Aimed primarily at inshore racing, the big open cockpit on the Fareast 28R features a TP52-style asymmetric companionway and pit for windward-leeward courses; much better for spinnaker retrieval than using the (leaky) front hatch we had on the Fareast 31R. There is also a lifting keel and transom-hung rudder to make handling ashore and towing much easier than with a similar sized fixed-keel design.
For the Fareast 28R the carbon hull and deck of the Fareast 31R are replaced by polyester resin/E-glass construction. Keel fin and rudder are, however, still built using a carbon/epoxy lay-up. All of Fareast’s keelboat hulls are built using vacuum infusion.
Lastly, the carbon rig of the Fareast 31R is traded for a simple double-spreader aluminium mast and boom from Selden.
For the appendages and other smaller composite items Fareast make good use of the resin transfer (RTM) technique they perfected with their Optimist production, using CNC-milled aluminium tooling. The foam core for the keel and rudder is similarly milled to exact size and then inserted into the dry laminate stack. After closing the mould the resin is injected and the completed structure post-cured in an oven. Using this process high-quality identical components are produced – essential to a modern one-design product.
The Fareast 28R was awarded ISAF one-design status on 1 January 2016.
Not a company to rest on its laurels, in 2015 Fareast Boats commissioned us for the design of a new Fareast 23R, aimed to further widen the appeal of the Fareast range of fast, light and affordable offerings.
The Fareast 31R is a very technical boat that needs to be sailed with six people, while the 28R is a simpler concept, designed to be raced by a crew of five with a more friendly deck layout and a pinhead mainsail in place of the 31’s big fathead main.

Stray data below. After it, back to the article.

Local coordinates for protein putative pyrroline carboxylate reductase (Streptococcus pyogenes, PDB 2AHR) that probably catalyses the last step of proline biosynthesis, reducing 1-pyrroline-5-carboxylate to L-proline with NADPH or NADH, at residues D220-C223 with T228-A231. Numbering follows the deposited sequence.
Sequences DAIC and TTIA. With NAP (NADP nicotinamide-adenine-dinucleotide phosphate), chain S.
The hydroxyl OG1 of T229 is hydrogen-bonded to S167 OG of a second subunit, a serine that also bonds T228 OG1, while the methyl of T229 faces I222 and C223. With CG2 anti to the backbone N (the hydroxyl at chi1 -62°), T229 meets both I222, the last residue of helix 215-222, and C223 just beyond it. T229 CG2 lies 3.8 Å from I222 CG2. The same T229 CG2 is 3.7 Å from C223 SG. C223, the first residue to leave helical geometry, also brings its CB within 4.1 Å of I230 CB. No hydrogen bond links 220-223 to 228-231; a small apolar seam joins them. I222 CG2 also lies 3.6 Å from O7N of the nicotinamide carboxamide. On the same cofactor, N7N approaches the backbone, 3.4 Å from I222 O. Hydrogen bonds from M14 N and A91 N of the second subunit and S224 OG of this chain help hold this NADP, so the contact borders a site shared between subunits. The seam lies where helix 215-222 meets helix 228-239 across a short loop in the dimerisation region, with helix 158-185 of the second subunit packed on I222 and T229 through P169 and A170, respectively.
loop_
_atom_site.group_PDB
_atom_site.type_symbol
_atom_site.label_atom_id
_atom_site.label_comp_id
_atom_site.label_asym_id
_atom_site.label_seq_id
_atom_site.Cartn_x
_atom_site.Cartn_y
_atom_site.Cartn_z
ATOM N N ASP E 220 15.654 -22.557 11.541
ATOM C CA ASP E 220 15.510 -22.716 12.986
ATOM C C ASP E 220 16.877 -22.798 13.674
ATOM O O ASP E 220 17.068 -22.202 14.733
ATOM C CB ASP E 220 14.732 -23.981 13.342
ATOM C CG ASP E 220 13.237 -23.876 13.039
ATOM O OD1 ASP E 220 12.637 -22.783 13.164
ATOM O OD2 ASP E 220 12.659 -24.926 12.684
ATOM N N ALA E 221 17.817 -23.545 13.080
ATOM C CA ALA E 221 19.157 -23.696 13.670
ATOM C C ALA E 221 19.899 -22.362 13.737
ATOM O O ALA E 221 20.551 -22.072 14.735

The Fareast 23R sits somewhere in between these two concepts, with the overriding requirement to fit within a 2.55m beam limit for road transport – something that has posed some problems with the Fareast 28R in Europe in particular.
On the water the most obvious difference between the Fareast 28R and 23R is the loss of the permanent backstay to allow the reintroduction of a square-top mainsail. While a backstay is important for sail trim, we were keener to create an affordable club racer that sailors would still identify with larger grand prix raceboats.
The ambitions of Fareast do not stop at the R-range of yachts. The company’s next line of boats that we are already working on is a range of high-performance cruiser-racers. The focus for these boats will be on comfortable but fast cruising plus taking in the occasional weekend regatta.
Over the past 20 years there has been an unfortunate trend for cruiser-racers to put on weight to such an extent that sailing characteristics have really suffered (a trend partly mirrored in the automotive industry). Our objective is to buck the trend with a new line of comfortable boats that also sail really well. Surely that is something worth pursuing?
Maarten Voogd, Enkhuizen